Air cleaner recommendations

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Forum topic by live4ever posted 12-20-2010 09:50 PM 1498 views 0 times favorited 12 replies Add to Favorites Watch
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983 posts in 2434 days

12-20-2010 09:50 PM

Topic tags/keywords: dust collection air cleaner question

I need to improve the overall air quality in my shop. Just wondering about air cleaner recommendations. I’m leaning towards the Jet AFS-1000B, but have heard it doesn’t take generic filters. Any other brands to consider? I’d like to keep the cost down – $300 is the absolute max.

Thanks LJs!

-- Optimists are usually disappointed. Pessimists are either right or pleasantly surprised. I tend to be a disappointed pessimist.

12 replies so far

View DonH's profile


494 posts in 2241 days

#1 posted 12-20-2010 10:19 PM


My first consideration with dust is to capture it at the source with a collection system – even if only a shop vac. Depending on the tool you can build various jigs out of 1/4 mdf that will help trap the dust and direct it to the suction source. After that, I have used box fans with a regular furnace filter on the intake side that captures course dust and a HEPA filter on the outflow side to clean the air. These are 24 by 24 and are a lot cheaper than the air filters you hang up and are portable as well. You draw the air away from your work rather than blow on it.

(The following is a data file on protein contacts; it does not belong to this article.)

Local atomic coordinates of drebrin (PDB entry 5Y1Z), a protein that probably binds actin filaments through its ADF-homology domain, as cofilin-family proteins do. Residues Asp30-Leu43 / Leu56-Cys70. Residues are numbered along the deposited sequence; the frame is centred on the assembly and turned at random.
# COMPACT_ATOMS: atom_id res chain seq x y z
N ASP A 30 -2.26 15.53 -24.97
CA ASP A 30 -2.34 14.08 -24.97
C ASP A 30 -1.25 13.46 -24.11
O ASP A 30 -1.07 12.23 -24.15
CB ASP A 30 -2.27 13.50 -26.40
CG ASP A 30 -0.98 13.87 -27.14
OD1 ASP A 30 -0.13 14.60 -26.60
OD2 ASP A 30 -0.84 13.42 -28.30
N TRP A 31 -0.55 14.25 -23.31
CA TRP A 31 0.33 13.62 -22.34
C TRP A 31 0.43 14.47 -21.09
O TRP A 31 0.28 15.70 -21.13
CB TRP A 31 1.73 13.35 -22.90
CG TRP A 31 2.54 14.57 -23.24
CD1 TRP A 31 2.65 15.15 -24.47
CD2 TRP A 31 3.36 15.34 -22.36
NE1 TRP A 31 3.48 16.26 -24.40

Just a thought.

-- DonH Orleans Ontario

View dbhost's profile


5590 posts in 2656 days

#2 posted 12-20-2010 10:21 PM

FWIW, I have the Grizzly G0572, fitted with a PSI AC1000-PF2 washable primary filter, so that my primary and secondary filters are both washable. I don’t need to worry about comodity filters any more…

I got my Grizzly on sale, and after shipping, and adding 2 of the first stage filters (1 to use, 1 to keep clean ready to swap out) I have less in it than the sale price of the PSI unit…